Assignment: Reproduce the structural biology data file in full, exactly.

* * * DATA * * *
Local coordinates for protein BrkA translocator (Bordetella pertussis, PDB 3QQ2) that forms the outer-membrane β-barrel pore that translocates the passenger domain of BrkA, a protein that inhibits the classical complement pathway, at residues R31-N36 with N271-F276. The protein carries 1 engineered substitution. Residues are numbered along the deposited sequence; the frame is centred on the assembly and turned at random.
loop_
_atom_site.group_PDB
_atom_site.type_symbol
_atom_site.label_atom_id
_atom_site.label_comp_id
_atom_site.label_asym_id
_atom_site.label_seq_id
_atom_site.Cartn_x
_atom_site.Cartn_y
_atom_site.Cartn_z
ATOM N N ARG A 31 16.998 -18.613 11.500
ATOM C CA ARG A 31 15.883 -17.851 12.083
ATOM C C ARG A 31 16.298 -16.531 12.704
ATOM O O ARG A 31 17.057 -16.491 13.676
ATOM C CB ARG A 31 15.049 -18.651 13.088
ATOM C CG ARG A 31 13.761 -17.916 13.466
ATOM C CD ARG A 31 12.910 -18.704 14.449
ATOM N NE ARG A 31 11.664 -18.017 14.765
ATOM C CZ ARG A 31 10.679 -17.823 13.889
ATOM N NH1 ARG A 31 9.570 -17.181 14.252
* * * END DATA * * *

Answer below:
Local coordinates for protein BrkA translocator (Bordetella pertussis, PDB 3QQ2) that forms the outer-membrane β-barrel pore that translocates the passenger domain of BrkA, a protein that inhibits the classical complement pathway, at residues R31-N36 with N271-F276. The protein carries 1 engineered substitution. Residues are numbered along the deposited sequence; the frame is centred on the assembly and turned at random.
loop_
_atom_site.group_PDB
_atom_site.type_symbol
_atom_site.label_atom_id
_atom_site.label_comp_id
_atom_site.label_asym_id
_atom_site.label_seq_id
_atom_site.Cartn_x
_atom_site.Cartn_y
_atom_site.Cartn_z
ATOM N N ARG A 31 16.998 -18.613 11.500
ATOM C CA ARG A 31 15.883 -17.851 12.083
ATOM C C ARG A 31 16.298 -16.531 12.704
ATOM O O ARG A 31 17.057 -16.491 13.676
ATOM C CB ARG A 31 15.049 -18.651 13.088
ATOM C CG ARG A 31 13.761 -17.916 13.466
ATOM C CD ARG A 31 12.910 -18.704 14.449
ATOM N NE ARG A 31 11.664 -18.017 14.765
ATOM C CZ ARG A 31 10.679 -17.823 13.889
ATOM N NH1 ARG A 31 9.570 -17.181 14.252